"I am very grateful because this was a scary time, and you always go back to what is safe and familiar, home…"
During the months of lockdown, the three senior instructors at Fine Line Fight Factory conducted free online classes for our current membership. It was our first experience teaching via the online platform, experimenting with Zoom but getting hacked, going to Facebook Live, and finally to the messenger chat room, whereby we could still have a visual on all participants during the sessions. As with most ventures at the beginning, there was buzz and excitement, high numbers, and contagious energy. Even demands and excuses. The instructors devoted their time and energy; because for us, it came naturally - duty called for us to provide an option to the students. There were fun sessions, along with muscle burning and mentally taxing workouts. There were great feedback and messages of thanks and gratitude.
But the message that struck me the most was the one above. I knew that students were happy and grateful that they had the online option. But for some, those sessions were more than just a workout. It provided something of a sanctuary. The individual who sent that message indicated that the classes were a lifeline for her. She has been a member since the late 1990s but had not been training during the past few years. However, she knew the gym was and will always be home.
What prompted the online classes wasn't sympathy per se. It was empathy. Frequently the two words are used interchangeably, but their meanings are somewhat different. The online Merriam-Webster dictionary has four definitions of sympathy, and those have sub-points as well. Perhaps an easily understood description is the act or capacity of entering into or sharing the feelings or interests of another, or the act or ability to share the feelings of another person. Sympathy often suggests a tender concern.
On the other hand, in short, empathy is the action of understanding, being aware of, being sensitive to, and vicariously experiencing the feelings, thoughts, and experience of another. Being stuck at home, uncertain, unsure, worrying, perhaps putting weight, looking for an avenue, an outlet - we understood this. We felt it and knew what some of our students were experiencing.
Empathy is a significant benefit of sport that is overlooked or not often mentioned. While confidence, respect, responsible behaviour, and similar characteristics are noted, there is little reference to empathy. Or the fact that empathy improves those other traits. However, there is existing research that shows how sport contributes to the empathic development of persons.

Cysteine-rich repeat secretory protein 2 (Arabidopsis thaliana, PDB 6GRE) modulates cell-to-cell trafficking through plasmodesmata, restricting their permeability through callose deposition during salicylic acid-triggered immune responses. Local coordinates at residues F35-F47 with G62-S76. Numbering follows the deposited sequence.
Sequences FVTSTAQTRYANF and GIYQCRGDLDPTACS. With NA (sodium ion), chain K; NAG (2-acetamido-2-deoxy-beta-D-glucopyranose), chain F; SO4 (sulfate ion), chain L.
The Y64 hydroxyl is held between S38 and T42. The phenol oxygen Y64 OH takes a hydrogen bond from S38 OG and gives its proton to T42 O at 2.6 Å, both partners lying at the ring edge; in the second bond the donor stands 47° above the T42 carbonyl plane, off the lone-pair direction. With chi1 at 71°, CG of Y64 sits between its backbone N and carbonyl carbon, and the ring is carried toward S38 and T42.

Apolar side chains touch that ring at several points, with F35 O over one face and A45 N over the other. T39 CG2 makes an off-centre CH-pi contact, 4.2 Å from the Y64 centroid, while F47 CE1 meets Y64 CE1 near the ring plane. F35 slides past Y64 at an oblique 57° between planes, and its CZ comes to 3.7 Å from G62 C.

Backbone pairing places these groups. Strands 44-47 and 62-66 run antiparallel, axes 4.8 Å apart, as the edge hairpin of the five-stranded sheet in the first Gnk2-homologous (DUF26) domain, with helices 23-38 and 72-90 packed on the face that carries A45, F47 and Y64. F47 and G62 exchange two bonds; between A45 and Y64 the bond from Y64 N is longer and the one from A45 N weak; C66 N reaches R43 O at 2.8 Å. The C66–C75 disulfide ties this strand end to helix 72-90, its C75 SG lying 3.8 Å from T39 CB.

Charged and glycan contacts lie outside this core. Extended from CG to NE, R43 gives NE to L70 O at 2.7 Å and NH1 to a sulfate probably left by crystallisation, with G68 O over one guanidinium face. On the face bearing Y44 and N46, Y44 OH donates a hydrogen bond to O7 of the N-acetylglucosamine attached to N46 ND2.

Sevdalis & Raab (2014) wrote playing sport is an activity "that aptly employs the human body to enable performance. This engagement of the body may involve, for instance, learning movement patterns, coordinating movements in space and time, or interacting with others to accomplish concrete objectives. Such skills require individuals to predict upcoming events, recognize others' intentions, and adapt one's own to others' actions".
Therefore, the very essence of playing sports enables or teaches an individual to empathize - understand - what their teammates will do, or how an opponent may react. The review article highlighted that youth sports programs had positively impacted teenagers' levels of empathy and social responsibility.
"A relationship between personality and empathy in teenagers' school sports club participation", Kwon, S.J. (2018), helps show the dynamic relationship between sport and empathy. To curb Korean teen violence and game addiction, which contributed to an increase in suicide rates, the Korean government felt that students' personalities had to be improved. Although personality education was conducted in the country, it was based on only giving basic etiquette lessons, and the teenagers still lacked social skills, community spirit, and consideration of others. A different and more practical approach was needed; thus, the Ministry of Education implemented sports club activities into the entire secondary school curriculum.
Kwon reminds us that "as presented in previous researches, it can be found that a positive personality is cultivated through teenagers' communal activities in school life. The link to connect this with the empathy factor is considered to be the very communal activity, sports. In other words, as sports activity participation can expect physical, psychological, and social effects, personality and empathic ability improvement can also be expected (Gano-Overway et al., 2009)".
Sport is not just about the overlying results of winning; it is about having a holistic approach to developing exemplary, respectable, and good citizens. The responsibility lies heavily on coaches to influence empathy within their charges. "I coach to help boys become men of empathy and integrity who will lead, be responsible, and change the world for good" - Coach Joe Ehrmann, high school football coach (Gano-Overway, 2013).
The views expressed by Ria Ramnarine are solely her own and they don't represent any club or organisation.